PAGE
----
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Macros are a menace (mit.edu)
6 points by palsecam 3566 days ago | 4 comments


3 points by palsecam 3566 days ago | link

Very interesting points about macros drawbacks.

pg is a well-known advocate of macros, and I suppose he influenced a lot of people in this opinion. I do like macros, but it's true, too many times you're doing it wrong if you're defining a macro.

Richard Gabriel (author of Worse is better, Lucid founder, etc.: in short: Lisp expert) said:

   "Macros encourage people who are not good at
   language design to do something equivalent to language design,
   using tools that don't help, and with effects that are too
   powerful. This makes code unreadable to people joining later and
   for the authors after time has passed. Well designed macros are
   well documented, but this doesn't happen much."
Think about it.

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2 points by akkartik 3566 days ago | link

Interesting. I suspect I overuse macros; I try consciously to improve by constraining the surface area of the program that lies under defmacro, but there's a long way to go.

One pattern: I often used to use defmacro just to get call-by-reference. Most of the time I can get by with just primitives.

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1 point by conanite 3566 days ago | link

He makes some interesting points, but macros are like everything else that's useful (fire, nuclear power ...), they can be abused. It's fair to warn people about macros, just as people are warned repeatedly about multi-threading; but it doesn't mean macros, or multi-threading, are wrong or bad. Having a few years of practicing "Don't Repeat Yourself" in java, perhaps, you have finally hit the limit, and realise that removing more duplication means a net increase in volume of code. Arc and assembly are the only non-condescending languages I know, and I love the freedom of writing unfettered code in arc.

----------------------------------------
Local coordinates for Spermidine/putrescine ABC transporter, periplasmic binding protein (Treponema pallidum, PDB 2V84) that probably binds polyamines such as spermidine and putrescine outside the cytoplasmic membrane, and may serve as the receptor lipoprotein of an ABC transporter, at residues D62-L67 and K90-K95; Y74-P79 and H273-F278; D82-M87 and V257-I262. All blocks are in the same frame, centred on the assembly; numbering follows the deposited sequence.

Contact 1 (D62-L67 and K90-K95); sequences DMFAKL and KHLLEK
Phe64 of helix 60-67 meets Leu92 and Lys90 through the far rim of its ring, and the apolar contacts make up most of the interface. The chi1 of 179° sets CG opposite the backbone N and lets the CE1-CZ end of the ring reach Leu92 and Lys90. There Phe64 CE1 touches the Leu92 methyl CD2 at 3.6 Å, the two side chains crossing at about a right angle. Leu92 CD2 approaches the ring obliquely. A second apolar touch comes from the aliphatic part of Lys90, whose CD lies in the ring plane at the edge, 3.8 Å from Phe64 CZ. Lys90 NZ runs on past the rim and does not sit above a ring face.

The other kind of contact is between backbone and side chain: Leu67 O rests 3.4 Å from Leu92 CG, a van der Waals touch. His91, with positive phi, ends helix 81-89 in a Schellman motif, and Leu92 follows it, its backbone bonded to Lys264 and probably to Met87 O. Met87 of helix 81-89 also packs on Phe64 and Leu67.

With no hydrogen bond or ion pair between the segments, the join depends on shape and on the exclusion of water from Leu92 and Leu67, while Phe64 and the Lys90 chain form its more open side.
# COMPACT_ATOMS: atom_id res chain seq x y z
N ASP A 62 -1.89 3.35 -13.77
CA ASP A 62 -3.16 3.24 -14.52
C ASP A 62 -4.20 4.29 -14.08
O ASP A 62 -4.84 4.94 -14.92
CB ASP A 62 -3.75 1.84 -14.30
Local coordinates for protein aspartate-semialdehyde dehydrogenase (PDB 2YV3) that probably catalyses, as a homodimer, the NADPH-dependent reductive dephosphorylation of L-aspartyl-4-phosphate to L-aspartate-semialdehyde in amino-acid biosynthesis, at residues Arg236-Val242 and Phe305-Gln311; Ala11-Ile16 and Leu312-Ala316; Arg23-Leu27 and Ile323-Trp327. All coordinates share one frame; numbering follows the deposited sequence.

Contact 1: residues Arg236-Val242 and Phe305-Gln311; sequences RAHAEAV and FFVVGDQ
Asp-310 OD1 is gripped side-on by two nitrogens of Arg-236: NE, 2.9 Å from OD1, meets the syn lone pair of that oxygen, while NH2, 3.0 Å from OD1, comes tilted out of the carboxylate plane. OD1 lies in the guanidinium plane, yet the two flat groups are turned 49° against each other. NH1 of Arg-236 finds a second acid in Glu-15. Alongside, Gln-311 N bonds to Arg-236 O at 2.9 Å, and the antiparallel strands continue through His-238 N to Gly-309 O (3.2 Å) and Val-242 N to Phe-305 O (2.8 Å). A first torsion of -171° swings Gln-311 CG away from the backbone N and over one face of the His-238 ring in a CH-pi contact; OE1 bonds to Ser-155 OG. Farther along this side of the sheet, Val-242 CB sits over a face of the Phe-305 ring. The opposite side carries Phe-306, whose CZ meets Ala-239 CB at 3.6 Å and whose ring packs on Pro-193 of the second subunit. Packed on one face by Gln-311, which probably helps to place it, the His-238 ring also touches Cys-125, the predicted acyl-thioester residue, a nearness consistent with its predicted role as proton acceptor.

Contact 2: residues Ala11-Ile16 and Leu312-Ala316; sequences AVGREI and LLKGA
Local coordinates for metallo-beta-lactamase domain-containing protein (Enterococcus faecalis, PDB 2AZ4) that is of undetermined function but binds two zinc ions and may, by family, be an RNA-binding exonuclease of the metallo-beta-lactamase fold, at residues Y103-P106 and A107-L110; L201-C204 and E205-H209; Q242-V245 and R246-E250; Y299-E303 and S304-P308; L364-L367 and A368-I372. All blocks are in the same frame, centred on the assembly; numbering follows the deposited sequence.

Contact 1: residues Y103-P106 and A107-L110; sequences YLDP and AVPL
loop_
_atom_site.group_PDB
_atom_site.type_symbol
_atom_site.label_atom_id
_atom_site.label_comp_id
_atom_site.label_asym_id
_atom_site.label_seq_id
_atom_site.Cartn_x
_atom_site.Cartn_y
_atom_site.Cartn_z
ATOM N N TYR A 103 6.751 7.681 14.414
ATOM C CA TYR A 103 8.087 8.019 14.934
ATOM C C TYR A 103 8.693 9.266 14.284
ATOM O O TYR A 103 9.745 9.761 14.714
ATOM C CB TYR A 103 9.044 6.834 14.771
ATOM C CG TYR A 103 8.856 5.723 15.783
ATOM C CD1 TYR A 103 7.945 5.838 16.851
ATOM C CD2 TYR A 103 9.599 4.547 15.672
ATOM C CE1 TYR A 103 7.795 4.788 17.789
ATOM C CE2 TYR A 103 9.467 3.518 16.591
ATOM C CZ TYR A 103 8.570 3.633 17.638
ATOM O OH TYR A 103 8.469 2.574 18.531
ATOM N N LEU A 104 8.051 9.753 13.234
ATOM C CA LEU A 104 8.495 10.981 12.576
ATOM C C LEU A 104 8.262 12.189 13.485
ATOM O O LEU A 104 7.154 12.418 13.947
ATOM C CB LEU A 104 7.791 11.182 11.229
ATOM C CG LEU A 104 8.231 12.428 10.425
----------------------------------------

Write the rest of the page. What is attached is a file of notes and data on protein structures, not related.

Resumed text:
I notice that arc's macros are mostly very short and to the point, and are strictly hygienic even though the core language doesn't impose it. As for me, I'm still learning this discipline, just as it took me a while to understand why short methods and small classes are "better".

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3 points by idoh 3564 days ago | link

I've found them really useful to build up html. Compare "tag" as a macro versus "tag" as a function.

  (tag body
    (tag div
      (map display-thread threads)))

  (tag body
    `(tag div
       ,@(map display-thread threads)))
This is sort of a simplistic example, but once you get deep into it, you are always quoting and unquoting, and it just gets too tedious.

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